I am just over halfway through the period that this first FLR visa covers. It lasts for 30 months, which means that next summer I will have to re-apply. The reapplication process should be the same, unless the requirements change between now and then. There's a lot going on politically in the UK at the minute in terms of immigration laws, much like in the US, and it is becoming much more difficult to meet visa requirements for everyone from students to professionals to significant others. Even the financial requirement we had to meet was new in the past few years and has been incredibly controversial, so there's no telling what could change before my next application. However, assuming everything stays the same, I will be applying for my second FLR visa next summer, which will last me another 30 months.

The next step after my FLR visa is to apply for indefinite leave to remain. Indefinite leave to remain (ILR) is basically the stepping stone between being a visa-holding immigrant and becoming a citizen. You must have lived in the UK for 5 years before you can apply for ILR, and this 5-year period cannot include time spent on a student visa, so I will only be eligible to apply for ILR when my second FLR visa expires. After a year on ILR, I will be eligible to apply for UK citizenship!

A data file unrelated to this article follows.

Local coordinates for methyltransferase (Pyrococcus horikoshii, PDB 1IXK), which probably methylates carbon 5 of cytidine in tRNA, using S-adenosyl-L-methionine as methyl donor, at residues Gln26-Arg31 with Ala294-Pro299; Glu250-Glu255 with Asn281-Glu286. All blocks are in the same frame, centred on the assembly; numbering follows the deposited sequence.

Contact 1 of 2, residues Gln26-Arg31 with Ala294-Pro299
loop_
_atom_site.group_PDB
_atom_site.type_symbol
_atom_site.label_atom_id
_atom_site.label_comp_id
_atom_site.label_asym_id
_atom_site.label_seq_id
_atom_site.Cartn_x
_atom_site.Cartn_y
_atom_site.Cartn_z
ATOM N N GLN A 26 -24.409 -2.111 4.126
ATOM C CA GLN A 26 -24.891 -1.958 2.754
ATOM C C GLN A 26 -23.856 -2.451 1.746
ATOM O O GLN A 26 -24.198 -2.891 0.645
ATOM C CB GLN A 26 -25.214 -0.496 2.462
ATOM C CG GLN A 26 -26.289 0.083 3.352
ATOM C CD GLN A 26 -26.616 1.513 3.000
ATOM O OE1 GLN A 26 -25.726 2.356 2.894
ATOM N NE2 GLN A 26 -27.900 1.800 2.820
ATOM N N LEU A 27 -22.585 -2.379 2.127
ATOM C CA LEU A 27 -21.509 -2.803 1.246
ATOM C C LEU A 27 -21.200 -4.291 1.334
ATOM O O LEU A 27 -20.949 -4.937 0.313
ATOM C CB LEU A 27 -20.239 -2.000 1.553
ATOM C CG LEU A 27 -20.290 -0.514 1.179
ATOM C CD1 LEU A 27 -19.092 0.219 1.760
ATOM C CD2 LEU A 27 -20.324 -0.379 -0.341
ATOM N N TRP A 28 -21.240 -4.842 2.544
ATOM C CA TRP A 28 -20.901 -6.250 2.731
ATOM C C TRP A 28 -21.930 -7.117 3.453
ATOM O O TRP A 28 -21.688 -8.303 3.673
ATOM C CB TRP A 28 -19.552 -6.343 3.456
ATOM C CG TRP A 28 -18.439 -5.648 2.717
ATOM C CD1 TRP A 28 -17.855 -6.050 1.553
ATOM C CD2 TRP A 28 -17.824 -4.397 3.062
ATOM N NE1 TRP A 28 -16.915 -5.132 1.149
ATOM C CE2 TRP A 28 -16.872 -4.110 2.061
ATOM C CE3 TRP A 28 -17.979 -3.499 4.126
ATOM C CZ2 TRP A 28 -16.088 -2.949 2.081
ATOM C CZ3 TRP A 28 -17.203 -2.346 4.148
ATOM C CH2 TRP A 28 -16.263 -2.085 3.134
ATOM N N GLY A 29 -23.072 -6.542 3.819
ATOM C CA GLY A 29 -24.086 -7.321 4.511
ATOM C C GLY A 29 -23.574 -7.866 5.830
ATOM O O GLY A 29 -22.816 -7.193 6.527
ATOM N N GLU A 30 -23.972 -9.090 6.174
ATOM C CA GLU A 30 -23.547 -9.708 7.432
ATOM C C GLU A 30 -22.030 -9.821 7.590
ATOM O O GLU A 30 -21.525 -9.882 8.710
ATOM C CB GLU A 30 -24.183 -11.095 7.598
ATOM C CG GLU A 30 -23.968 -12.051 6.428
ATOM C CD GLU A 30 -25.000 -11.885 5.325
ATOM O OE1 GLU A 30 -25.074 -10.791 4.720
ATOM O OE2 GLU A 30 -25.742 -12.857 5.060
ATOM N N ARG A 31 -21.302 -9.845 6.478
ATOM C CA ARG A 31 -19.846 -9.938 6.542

I will not have the right to vote in the UK until I am a citizen--so at the earliest, 2019. Although I find it frustrating that I am working, paying taxes, and making a life in this country and can't have a say in the government, I understand the complex issues that would exist around granting immigrants the right to vote --but that's a discussion for another post!

If Josh and I wanted to pick up and move to the United States next month, we'd have similar issues to deal with as we do here in terms of visas. I would be his sponsor and I would have to meet similar income requirements within the US, which would mean me having found a job in the US and, practically speaking, mostly likely moving over to start that job while he applied for his visa. So in reality, what makes the most sense is for us to stay in the UK--at least until I have my British citizenship. If we were to leave and return, my existing time spent in the UK would not count, as all these time periods for eligibility must be continuous. If we stay until I can become a citizen, it means that we can stay here for the rest of our lives without having to worry about any immigration-related issues, but it also would mean that if we ever decided to move out of the UK and wanted to move back, we could easily return with both of us as citizens.